And what is situation today?
In June 2012 the Republika Srpska's Supreme Court suspended a 2011 verdict from the Bijeljina District Court that had rejected a lawsuit filed by Orlovic demanding the removal of the church. The former ruling returned the case to the Srebrenica Basic Court. Orlovic's lawyer argued that she couldn't get a fair decision at that court and requested that the case be transferred to another. My last information is that lawyer Fahrija Karkin, one of the best in Bosnia, is still waiting for such a decision.
However, my feeling -- and it's not only mine -- is that the central authorities of the Serb-controlled entity will say that responsibility rests with the local municipalities. But the Serb municipal authorities have the unwritten approval of the former to prolong the status quo as long as possible.
Orlovic's story, a metaphor
Bosnia and Herzegovina faces bigger political, economic and social problems than the construction of a Serb church on a Bosniak family's private property. However, Orlovic's story might be used as a metaphor for many things being done in the country that continue the collective post-war trauma, deepening divisions and impasses caused by nationalist elites and the state structure imposed by the Dayton Accords.
First: Ethnic cleansing and discrimination based on ethnic and religious criteria continue, particularly in the half of the country belonging to the Republika Srpska. The old idea that all lands once occupied by Serbs in wars should belong to Serbs is continually revived by extreme nationalists. Thus, the church in Konjevic Polje was built to show that a new ethnic and religious group now owned the land.
Second: The return of non-Serb refugees, i.e. Bosniaks and Croats, to their pre-war homes is being obstructed by various official and unofficial means of the Republika Srpska. Most of the returnees to places and villages like Konjevic Polje for a long time lived without electricity and water, and their houses, rebuilt with foreign donations, were subject to robberies.
Third: The major political and military war leaders were charged or are still on trial at the Hague Tribunal. However, Bosniaks object that many of those who participated in war crimes are still at large and even working in the police forces, as is the case with the policeman Uzelac. Konjevic Polje and the whole area were in a way connected to the Srebrenica genocide. For example, the school at Konjević Polje was used to hold detainees before execution.
Fourth: The “war ghosts” are still alive in the Serb Orthodox Church. Kacavenda was only last spring dismissed from his post, but this was over allegations of sex scandals and not his role in the Serbian aggression. He personally blessed the carnage and persecutions of Muslims and Catholics during the war. Besides, it was decided recently to build a new Orthodox church on top of the hill just above the area where most of the Srebrenica genocide victims were killed and buried.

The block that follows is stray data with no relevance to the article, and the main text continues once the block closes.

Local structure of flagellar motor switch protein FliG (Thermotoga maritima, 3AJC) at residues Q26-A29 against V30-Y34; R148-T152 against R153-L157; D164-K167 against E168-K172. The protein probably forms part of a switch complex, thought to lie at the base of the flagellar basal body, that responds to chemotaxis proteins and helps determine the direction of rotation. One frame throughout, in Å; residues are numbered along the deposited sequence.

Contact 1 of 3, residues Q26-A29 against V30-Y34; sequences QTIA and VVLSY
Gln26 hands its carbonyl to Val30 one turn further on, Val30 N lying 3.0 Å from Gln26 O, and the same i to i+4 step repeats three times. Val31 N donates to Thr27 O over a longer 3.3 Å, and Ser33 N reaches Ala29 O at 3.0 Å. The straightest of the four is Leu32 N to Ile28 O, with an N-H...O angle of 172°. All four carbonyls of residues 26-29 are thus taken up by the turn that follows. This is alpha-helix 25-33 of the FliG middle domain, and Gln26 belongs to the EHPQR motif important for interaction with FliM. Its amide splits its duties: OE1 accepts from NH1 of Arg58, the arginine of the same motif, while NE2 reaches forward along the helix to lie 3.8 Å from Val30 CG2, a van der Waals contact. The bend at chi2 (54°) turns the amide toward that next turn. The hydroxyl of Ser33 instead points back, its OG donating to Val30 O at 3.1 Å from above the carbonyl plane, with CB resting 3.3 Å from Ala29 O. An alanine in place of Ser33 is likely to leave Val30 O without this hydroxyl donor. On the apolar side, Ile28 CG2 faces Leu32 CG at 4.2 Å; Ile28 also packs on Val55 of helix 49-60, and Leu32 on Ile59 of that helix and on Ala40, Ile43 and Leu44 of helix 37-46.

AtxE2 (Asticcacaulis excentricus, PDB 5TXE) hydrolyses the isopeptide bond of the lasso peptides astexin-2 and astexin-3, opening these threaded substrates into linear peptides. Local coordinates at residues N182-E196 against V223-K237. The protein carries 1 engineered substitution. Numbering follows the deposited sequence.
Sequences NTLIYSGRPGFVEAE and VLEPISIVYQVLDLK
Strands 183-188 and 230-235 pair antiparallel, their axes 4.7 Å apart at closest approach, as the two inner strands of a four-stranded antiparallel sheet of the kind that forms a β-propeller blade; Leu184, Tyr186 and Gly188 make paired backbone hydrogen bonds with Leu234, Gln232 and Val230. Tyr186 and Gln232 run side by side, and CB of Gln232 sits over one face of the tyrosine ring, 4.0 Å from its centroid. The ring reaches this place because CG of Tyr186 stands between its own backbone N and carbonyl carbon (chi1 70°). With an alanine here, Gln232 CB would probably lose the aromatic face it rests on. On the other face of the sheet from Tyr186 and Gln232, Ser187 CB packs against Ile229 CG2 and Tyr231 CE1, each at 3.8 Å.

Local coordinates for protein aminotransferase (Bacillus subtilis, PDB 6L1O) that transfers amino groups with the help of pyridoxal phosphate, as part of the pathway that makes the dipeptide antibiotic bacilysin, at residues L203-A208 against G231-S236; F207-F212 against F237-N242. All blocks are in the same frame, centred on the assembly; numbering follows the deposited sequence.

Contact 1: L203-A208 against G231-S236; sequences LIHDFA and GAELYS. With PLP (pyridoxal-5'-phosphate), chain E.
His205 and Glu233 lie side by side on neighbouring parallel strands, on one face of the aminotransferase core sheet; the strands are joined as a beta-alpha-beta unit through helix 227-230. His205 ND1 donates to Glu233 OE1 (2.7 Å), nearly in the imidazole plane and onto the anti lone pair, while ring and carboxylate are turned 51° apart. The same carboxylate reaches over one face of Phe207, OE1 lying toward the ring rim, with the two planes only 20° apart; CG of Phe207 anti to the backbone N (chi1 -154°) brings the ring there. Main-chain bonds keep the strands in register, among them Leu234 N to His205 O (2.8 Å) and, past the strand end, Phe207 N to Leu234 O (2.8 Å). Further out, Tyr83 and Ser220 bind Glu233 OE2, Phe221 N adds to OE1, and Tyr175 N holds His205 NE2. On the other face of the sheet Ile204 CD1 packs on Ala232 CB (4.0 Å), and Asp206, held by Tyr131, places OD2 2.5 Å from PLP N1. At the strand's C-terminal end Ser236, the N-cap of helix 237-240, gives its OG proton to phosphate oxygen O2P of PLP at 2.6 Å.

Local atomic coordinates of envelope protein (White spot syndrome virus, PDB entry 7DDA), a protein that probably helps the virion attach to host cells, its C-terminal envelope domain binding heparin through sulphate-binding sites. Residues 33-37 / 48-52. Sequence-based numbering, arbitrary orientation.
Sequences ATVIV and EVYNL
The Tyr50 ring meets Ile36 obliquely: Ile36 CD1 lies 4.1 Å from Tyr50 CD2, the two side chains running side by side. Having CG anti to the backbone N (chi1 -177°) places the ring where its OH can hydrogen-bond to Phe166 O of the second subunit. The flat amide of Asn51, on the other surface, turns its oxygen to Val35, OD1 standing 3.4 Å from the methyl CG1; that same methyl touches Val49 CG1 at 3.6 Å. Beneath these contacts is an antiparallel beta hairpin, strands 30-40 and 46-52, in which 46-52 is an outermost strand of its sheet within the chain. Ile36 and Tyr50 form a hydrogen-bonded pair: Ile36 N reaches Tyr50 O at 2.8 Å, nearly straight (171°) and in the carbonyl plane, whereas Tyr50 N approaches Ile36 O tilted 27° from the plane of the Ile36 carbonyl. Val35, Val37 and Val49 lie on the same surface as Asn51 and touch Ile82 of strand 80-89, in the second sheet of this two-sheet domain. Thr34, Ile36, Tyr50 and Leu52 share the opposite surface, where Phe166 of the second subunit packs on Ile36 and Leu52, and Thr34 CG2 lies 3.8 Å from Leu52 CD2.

Fifth: Politicians, including Bosniak ones, don't care much about the situation of their people in Republika Srpska and the problems of returnees there. The story is similar with the international community and rich Muslim countries. High Representative for Bosnia and Herzegovina Valentin Inzko, a kind of international protector, denounced the attacks on Orlovic by the Serb police and said that the Serbian Orthodox Church and Republika Srpska had an obligation to remove the church from her private property. But three years later nothing has been done to ensure that this obligation becomes a reality. It was similar with the US Embassy in Bosnia and Herzegovina. It nominated Orlovic for the international "Woman of Courage" award, given to brave women who fight for their rights in a nonviolent way, but this didn't help solve her problem.
That elderly Bosnian woman, though a self-supporting mother without an education who has experienced only the hardships of rural life, has not lost the strength and spirit to fight for justice and her rights. This is the story of a “Bosnian Mother Courage,” or, as Al-Jazeera said in December 2012, “one of the most intriguing and dramatic war stories of modern times.” And Orlovic herself has often said that she doesn't hate anybody, that she respects other faiths. However, she doesn't hide that the bitter experience of aggression, expulsion and post-war treatment has damaged her ability to trust. When asked for forgiveness by those who accused her of spreading national hatred in the past, she said: "They massacred to the last, killed everyone, burned all of it, and now they ask me to forgive them. I shall not!"
*Hajrudin Somun is the former ambassador of Bosnia and Herzegovina to Turkey.